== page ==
The SSID can be easily changed by the user so you shouldn't rely on it alone. The average Joe will probably never change their SSID. The MAC address modification is possible but far out the reach of the average Joe. It require a custom firmware which not all router support.

When the SSID is not "hidden", the Wi-Fi beacon packet advertise the SSID every 100ms. If it's "hidden" there are 4 other ways to get the SSID. For routing purposes, every Wi-Fi packet feature in the clear the MAC address of the communicating devices. Only the payload is encrypted when using WEP or WPA.

I believe that Google cars record the GPS location and whatever packet they ear on the 14 Wi-Fi channels. The Google cars change the listening channel every 200ms so in less than 3 seconds they can scan the 14 available channels. Instead of extracting the useful parts of the packet (SSID + MAC) on the fly, they keep the intercepted packets for an offline analysis.The open source Wi-Fi auditor inSSIDer builds a database of MAC address/SSID/GPS coordinates.

Google clearly stated that they didn't record encrypted packets. But the real issue for me is the following. Once you record a WPA encrypted packet you are able to do a brute force offline attack. It's time and computer consuming. The duration of the attack depends on the length of the WPA key. A tool like Elcomsoft Wireless Security Auditor is able to try 100000+ keys a second.

You should use WPA with a 63 characters random key from the GRC password generator. WEP encryption is so badly broken that it should not be used at all. Insecure wifi access points should be used only when there is no other option. If you have to use an open access point know that whatever is not encrypted is broadcasted in the clear.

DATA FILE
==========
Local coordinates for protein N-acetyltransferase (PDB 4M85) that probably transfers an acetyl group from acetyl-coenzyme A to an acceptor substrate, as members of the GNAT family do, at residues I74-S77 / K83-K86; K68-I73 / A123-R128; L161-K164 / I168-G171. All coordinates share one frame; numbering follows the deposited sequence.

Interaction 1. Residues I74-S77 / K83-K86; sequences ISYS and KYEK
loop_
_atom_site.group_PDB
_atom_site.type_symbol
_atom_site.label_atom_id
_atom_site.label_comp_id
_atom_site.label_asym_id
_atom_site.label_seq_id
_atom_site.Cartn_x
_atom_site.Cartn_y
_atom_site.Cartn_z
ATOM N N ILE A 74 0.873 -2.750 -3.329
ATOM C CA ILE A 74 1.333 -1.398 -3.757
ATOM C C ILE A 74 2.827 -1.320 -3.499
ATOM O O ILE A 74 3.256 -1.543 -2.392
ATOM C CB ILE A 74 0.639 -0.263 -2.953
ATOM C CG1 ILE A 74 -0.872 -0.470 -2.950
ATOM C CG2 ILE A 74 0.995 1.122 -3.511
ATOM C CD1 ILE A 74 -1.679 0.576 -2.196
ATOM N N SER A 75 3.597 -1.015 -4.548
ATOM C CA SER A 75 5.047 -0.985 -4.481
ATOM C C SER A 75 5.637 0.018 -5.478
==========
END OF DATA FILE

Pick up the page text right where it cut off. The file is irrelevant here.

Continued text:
Hardware DEP has a backdoor

Introduction :
Hardware DEP (Data Execution Prevention) is a feature that protects Windows XP SP2 from buffer overruns. When a compatible CPU is present, Windows XP SP2 DEP interface offers 2 options. The default one protects only the core Windows components and the ones manually added by the user (OPTIN). The most secure one protects all the programs on your systems except the ones manually added by the user (OPTOUT).
For more informations on how to activate hardware DEP, visit my DEP to keep buffer overrun at bay blog post.

Investigating hardware DEP :
I activated DEP on my 2 compatible PCs in mid 2006, it was protecting my PCs in the background so I forgot about it. Recently the security guru Steve Gibson of in it's Security Now podcasts mentioned that IrfanView refused to run in ALWAYSON DEP mode. While it would run perfectly in in OPTOUT mode. Theoretically OPTOUT with an empty exclusion list should behave exactly like ALWAYSON. The only possible explainations were either IrfanView was doing a nasty trick to evade DEP or Microsoft lied about the definition of OPTOUT.

I ran a bunch of queries on Google to find more information on the subject... nothing really impressive. Then a contributor on the GRC security newsgroup posted about packed executable disabling DEP. Back in late 2005, when the WMF exploit surfaced Kaspersky pointed out that IrfanView and XnView were running without protection even in OPTOUT mode. Leaving their users with their pants on the ankles. It clearly stated:

However, when testing the latest builds of third party image viewers like Irfanview and XnView HW DEP didn’t prevent exploitation, even with HW DEP enabled for all programs. This is because both Irfanview and XnView are packed with ASPack and Windows disables HW DEP for ASPack packed files.
— Roel Schouwenberg, Kaspersky